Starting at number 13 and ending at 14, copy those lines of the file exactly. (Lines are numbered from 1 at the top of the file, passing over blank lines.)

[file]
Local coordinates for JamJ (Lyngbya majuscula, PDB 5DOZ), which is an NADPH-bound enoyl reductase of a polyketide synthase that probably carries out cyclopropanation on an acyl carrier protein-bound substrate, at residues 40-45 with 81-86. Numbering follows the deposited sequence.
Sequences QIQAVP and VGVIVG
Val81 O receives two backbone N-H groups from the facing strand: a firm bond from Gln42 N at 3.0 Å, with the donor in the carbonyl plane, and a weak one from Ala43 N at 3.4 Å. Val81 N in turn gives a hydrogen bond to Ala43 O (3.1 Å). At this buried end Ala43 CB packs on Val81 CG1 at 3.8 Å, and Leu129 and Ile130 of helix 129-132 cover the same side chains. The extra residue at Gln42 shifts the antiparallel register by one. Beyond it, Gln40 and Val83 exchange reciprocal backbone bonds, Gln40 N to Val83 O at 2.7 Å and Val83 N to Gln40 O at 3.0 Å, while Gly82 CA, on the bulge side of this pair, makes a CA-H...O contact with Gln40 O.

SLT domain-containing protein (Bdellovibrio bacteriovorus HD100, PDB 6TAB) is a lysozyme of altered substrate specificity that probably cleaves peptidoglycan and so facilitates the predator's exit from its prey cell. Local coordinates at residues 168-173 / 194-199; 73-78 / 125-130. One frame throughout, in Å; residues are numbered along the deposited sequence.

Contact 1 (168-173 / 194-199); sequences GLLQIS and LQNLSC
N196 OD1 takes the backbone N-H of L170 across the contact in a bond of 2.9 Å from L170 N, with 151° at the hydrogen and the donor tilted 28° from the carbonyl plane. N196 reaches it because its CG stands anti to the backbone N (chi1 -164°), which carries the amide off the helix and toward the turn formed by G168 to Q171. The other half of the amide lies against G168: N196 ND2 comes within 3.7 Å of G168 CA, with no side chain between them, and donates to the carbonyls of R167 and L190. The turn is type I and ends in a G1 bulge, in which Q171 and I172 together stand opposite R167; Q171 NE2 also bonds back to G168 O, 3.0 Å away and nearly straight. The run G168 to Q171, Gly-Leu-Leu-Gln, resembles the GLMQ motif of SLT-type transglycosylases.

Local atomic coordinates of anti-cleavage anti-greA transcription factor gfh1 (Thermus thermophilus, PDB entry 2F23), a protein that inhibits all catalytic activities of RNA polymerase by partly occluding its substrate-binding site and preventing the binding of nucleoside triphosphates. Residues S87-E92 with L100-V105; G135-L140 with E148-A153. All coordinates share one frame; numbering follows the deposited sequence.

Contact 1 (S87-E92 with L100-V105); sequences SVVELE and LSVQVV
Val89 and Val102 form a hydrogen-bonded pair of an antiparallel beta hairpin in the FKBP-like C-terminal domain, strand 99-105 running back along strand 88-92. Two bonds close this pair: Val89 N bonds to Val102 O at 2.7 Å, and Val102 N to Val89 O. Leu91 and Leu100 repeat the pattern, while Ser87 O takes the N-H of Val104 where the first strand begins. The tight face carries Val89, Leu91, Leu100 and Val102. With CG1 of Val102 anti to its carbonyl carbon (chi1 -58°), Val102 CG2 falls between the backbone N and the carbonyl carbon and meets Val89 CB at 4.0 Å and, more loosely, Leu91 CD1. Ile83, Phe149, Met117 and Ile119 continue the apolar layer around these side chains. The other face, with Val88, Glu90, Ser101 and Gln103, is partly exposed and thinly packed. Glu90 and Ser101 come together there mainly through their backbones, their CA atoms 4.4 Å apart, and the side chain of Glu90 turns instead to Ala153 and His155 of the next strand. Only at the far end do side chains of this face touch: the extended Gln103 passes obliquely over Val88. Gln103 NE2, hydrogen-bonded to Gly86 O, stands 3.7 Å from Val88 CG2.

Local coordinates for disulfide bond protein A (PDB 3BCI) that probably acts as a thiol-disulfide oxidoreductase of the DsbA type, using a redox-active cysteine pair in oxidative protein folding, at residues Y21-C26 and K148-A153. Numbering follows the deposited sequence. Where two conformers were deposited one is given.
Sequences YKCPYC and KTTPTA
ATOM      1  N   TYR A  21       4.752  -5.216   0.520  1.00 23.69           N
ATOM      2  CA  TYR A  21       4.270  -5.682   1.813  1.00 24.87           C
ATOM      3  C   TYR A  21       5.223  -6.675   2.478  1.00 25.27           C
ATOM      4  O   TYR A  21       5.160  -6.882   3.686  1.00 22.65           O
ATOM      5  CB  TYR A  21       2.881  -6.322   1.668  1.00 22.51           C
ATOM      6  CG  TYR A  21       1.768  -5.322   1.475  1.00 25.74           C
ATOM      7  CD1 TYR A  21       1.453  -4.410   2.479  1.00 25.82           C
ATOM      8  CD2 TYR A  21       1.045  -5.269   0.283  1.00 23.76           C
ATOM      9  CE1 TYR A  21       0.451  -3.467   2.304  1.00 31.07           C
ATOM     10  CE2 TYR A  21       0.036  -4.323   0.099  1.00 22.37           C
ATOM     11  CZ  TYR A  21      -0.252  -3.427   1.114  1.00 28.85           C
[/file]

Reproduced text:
ATOM      2  CA  TYR A  21       4.270  -5.682   1.813  1.00 24.87           C
ATOM      3  C   TYR A  21       5.223  -6.675   2.478  1.00 25.27           C